On Friday, October 11, millions of students across the country participated in National Coming Out Day, a day to celebrate GLBT identities and encourage youth and adults to “come out,” whether it be about their own sexual orientation and gender identity, in support of a loved one who is GLBT, or simply in support of all-inclusive and supportive spaces.
Locally, over 60 schools participated in Long Island Gay and Lesbian Youth’s (LIGALY) National Coming Out Day School Awareness Campaign by distributing palm cards, hanging posters, and passing out tens of thousands of rainbow ribbons. Educators, students, and administration across Nassau and Suffolk celebrated the day as a success in the movement to address bullying, especially against GLBT youth.
One such school that participated in LIGALY’s campaign was Harborfields High School, spearheaded by the school’s active and enthusiastic Gay-Straight Alliance (GSA) Club and their advisor, Susan Koenig, the school’s social worker. Harborfields’ GSA has been around for about 10 years and currently has upwards of 35 members.
For Koenig and staff like her, starting a GSA is critical for every school environment. “[Youth] need to know there is a safe space for them to fully be. Having a GSA in a school is a clear message that every kid belongs and that every kid is going to be supported,” Koenig says. “I think it’s essential for every single middle and high school to have a GSA.”
She shares that a huge reason of why the Harborfields GSA is so successful and continues to grow each year is because the high school has a supportive staff, administration, and principal. Dr. Rory J. Manning, the principal, has been an advocate for the GSA since he first stepped into the high school’s halls.
“Dr. Manning came in on the first day and wanted to know when the meeting was so that he could attend, introduce himself to the students – and he’s been supportive ever since. It’s made a big difference… the kids really know that the teachers and the administration are really here for them,” Koenig says, gesturing both at the students sitting by the GSA’s table outside the cafeteria and at the students filling the halls between classes, many of whom wore the rainbow ribbon in solidarity.
On the table beside hundreds of rainbow ribbons and buckets of lollipops is a large poster board that students sign in support of safer schools. The GSA plans on hanging the completed sign so that the school population can see the names of all of the students who made a pledge to creating a safer environment for all students.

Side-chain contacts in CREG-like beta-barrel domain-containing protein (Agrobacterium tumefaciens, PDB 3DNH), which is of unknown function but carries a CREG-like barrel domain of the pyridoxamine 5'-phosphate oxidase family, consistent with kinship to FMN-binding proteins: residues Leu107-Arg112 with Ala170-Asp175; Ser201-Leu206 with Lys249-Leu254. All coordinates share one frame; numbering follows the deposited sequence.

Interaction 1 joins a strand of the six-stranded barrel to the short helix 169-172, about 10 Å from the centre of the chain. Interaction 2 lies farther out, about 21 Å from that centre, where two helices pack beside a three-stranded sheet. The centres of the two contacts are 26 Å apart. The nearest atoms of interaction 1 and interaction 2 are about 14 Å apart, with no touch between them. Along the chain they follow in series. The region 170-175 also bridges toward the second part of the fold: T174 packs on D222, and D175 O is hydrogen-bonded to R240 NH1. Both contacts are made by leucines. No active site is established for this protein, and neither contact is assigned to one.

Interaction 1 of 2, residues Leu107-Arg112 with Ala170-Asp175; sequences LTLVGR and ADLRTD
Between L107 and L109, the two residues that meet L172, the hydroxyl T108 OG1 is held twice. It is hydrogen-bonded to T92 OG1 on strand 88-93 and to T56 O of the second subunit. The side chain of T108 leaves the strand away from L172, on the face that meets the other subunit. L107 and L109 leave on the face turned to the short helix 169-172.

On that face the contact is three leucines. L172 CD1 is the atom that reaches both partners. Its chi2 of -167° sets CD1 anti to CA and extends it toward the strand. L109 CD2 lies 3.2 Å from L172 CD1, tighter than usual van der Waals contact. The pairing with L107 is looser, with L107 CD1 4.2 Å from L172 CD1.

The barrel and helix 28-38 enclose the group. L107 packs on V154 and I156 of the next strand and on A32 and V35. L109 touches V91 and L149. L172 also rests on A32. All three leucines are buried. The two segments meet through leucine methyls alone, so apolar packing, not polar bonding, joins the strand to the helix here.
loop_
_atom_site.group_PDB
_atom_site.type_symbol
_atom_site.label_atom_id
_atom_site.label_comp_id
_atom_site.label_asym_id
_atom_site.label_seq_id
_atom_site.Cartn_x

Marissa Early-Hubelbank, a member of the Harborfields’ GSA, proudly engaged students in the hall throughout the day between her classes. “We want to get ourselves out there and talk about what we stand for, and our beliefs. We’re about bringing people together. We’re not just celebrating one specific type of person – we are more about togetherness,” she says.
Emma DeMatto, the president of the GSA, feels optimistic about the campaign because the student body has generally been positive about National Coming Out Day. “My favorite is when everyone is wearing their ribbons,” DeMatto says. “Our GSA is like a huge family – everyone is comfortable with each other. It’s such a safe space. National Coming Out Day is good because it’s so nice to see who supports it.”
The students’ enthusiasm was equally matched by that of principal Dr. Manning, who agreed that the day is of utmost important in the fight against bullying: “[National Coming Out Day] lets students know that we don’t accept or tolerate bullying of any form – whether it’s cyber-bullying or bullying based on orientation, gender or race. So any day that we celebrate tolerance for all… it sends a message.”
Lastly, Koenig shares what many educators feel during National Coming Out Day. “Personally, I’m coming out for all kids so that they can feel safe to be who they are,” Koenig shared, “Having a club that’s so inclusive they feel they can go there and just exhale. That’s what I’m coming out for: the feeling that they know they belong here.”
The Harborfields GSA is already looking ahead and hopes the day’s success carries into future projects. Some of their goals include increasing membership, talking about the GSA’s mission, educating the student body more about the Day of Silence in April and its significance to the GLBT community, and bringing more speakers in to have the entire student body discuss being an “out youth” or an “out ally.”
Alongside Harborfields’ impressive GSA membership, the high school has also been awarded a gold medal in the US News & World Report Best High Schools competition, a prestigious contest that evaluates the school upon college readiness, participation in Advanced Placement courses, and state proficiency standards.